Deducting hours from time sheets


Is it legal to deduct hours from an employee’s time sheet if business was slow and they should have left early?

– Susan, VP, Fiesta’s Café, Edwards, CO


In all states it is legal to send hourly workers home before the end of their scheduled shift if they are no longer needed (presumably due to business tapering off at the end of service).

Some states (Colorado is not one of them) have a minimum reporting time wage law. This means that if an employee is scheduled to work but is sent home soon after, the employer must pay a certain minimum number of hours. For example California’s law reads:

“Each workday an employee is required to report to work, but is not put to work or is furnished with less than half of his or her usual or scheduled day’s work, the employee must be paid for half the usual or scheduled day’s work, but in no event for less than two hours nor more than four hours, at his or her regular rate of pay.”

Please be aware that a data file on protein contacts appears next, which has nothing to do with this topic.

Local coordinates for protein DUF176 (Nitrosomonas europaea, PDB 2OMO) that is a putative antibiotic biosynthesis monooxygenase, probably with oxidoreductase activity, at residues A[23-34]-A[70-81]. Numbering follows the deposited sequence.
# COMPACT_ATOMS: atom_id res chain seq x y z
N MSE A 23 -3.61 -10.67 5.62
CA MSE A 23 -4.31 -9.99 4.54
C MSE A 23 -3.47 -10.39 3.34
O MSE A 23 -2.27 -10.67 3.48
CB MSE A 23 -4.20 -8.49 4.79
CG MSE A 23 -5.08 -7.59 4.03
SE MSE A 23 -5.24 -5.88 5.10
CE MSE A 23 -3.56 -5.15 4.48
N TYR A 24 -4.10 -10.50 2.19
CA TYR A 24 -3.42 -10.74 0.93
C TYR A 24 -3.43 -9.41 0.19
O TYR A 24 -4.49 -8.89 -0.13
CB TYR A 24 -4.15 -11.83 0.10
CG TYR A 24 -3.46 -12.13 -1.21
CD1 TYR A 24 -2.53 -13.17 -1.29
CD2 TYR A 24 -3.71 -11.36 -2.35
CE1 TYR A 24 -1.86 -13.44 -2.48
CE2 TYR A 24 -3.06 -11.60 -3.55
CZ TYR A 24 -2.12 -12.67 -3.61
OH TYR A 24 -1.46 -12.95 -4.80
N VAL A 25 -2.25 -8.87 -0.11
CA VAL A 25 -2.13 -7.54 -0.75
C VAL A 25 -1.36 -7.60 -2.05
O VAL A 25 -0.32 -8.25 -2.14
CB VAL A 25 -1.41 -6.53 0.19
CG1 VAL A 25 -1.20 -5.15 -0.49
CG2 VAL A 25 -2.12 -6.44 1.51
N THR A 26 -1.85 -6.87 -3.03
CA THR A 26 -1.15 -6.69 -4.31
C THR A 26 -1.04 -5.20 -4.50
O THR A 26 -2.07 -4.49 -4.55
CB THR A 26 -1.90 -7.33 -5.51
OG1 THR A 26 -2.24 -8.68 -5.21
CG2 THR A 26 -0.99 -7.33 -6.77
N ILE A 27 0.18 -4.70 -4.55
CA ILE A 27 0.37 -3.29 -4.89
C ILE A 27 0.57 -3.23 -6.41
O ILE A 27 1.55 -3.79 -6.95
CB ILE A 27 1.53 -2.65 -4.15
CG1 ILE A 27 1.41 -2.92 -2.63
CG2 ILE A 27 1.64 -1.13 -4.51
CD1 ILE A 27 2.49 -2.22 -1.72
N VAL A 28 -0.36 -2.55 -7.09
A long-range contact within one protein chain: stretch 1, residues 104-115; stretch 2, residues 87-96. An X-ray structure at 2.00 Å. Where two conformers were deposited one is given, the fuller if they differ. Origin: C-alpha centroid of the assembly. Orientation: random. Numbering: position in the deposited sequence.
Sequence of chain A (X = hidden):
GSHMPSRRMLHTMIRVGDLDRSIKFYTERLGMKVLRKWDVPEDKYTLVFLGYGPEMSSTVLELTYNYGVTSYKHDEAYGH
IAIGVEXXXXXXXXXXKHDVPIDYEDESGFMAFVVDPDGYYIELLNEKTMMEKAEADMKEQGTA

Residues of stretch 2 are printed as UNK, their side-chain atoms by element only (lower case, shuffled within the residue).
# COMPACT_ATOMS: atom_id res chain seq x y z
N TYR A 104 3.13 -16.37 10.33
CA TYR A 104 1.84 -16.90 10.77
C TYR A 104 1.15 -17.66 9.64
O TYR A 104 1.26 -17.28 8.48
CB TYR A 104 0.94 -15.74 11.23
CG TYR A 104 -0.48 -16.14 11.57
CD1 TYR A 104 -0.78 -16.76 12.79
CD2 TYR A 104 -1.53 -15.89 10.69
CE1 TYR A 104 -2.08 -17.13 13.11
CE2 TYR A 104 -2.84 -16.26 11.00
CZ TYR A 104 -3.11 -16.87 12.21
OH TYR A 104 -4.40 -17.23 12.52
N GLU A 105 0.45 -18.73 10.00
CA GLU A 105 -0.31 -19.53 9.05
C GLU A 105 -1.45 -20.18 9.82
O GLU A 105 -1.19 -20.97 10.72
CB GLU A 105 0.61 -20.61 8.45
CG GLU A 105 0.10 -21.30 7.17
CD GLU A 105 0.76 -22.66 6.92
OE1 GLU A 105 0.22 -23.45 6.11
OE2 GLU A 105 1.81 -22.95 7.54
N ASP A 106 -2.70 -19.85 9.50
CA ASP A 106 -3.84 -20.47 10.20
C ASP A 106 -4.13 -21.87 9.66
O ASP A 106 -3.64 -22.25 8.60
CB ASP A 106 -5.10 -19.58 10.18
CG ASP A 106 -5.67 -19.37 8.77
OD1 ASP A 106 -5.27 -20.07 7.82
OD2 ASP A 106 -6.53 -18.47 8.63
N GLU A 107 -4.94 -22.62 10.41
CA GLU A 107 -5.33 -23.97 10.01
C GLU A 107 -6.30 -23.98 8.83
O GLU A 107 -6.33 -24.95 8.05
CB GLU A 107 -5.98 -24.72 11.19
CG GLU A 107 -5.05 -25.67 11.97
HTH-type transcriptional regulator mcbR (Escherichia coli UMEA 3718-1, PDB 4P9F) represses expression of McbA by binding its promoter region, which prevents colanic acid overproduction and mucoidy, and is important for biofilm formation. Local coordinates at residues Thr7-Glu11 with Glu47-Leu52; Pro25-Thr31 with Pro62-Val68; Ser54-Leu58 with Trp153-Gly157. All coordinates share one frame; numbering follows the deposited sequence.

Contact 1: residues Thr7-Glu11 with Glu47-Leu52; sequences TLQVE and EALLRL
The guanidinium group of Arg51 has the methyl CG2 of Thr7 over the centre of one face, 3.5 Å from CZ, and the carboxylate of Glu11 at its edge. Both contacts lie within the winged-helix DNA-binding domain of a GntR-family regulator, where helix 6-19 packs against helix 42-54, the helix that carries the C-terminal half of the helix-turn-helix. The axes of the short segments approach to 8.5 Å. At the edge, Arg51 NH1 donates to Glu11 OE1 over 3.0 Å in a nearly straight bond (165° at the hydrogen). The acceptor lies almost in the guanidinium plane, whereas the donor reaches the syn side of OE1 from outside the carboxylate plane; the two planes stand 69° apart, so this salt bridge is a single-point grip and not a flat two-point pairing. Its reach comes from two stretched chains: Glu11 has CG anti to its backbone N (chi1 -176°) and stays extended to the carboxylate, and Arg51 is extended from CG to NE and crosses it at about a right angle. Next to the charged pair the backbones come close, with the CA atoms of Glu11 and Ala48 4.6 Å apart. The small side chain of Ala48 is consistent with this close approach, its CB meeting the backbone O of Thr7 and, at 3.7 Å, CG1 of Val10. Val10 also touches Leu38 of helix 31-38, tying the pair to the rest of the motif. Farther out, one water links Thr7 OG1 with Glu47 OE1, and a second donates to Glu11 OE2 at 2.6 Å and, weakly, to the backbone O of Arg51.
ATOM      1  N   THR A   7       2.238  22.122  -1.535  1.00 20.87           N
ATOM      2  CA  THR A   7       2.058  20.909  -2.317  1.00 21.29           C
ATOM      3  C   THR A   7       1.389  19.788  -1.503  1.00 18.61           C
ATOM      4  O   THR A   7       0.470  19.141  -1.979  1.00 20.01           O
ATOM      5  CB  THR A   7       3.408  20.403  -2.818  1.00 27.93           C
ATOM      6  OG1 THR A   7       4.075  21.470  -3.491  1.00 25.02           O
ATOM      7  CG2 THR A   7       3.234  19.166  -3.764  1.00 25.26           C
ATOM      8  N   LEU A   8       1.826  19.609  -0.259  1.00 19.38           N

The wording of your question is important because what you cannot do is cut pay retroactively. That is, you cannot say that an employee should have been sent home earlier, and therefore is not getting the last hour of pay from a given shift. Here, the art of management and scheduling comes in. Be warned that although it is legal, sending employees home early may alienate or anger good workers who rely on the income. They may seek a more predictable schedule elsewhere. Do your best to schedule as accurately as possible (even though it may be reassuring to schedule a couple extra people just in case), and try to make your system for ending workers’ shifts fair and clear from the outset.

For readers wondering how to handle this question in their own location, consult your state department of labor.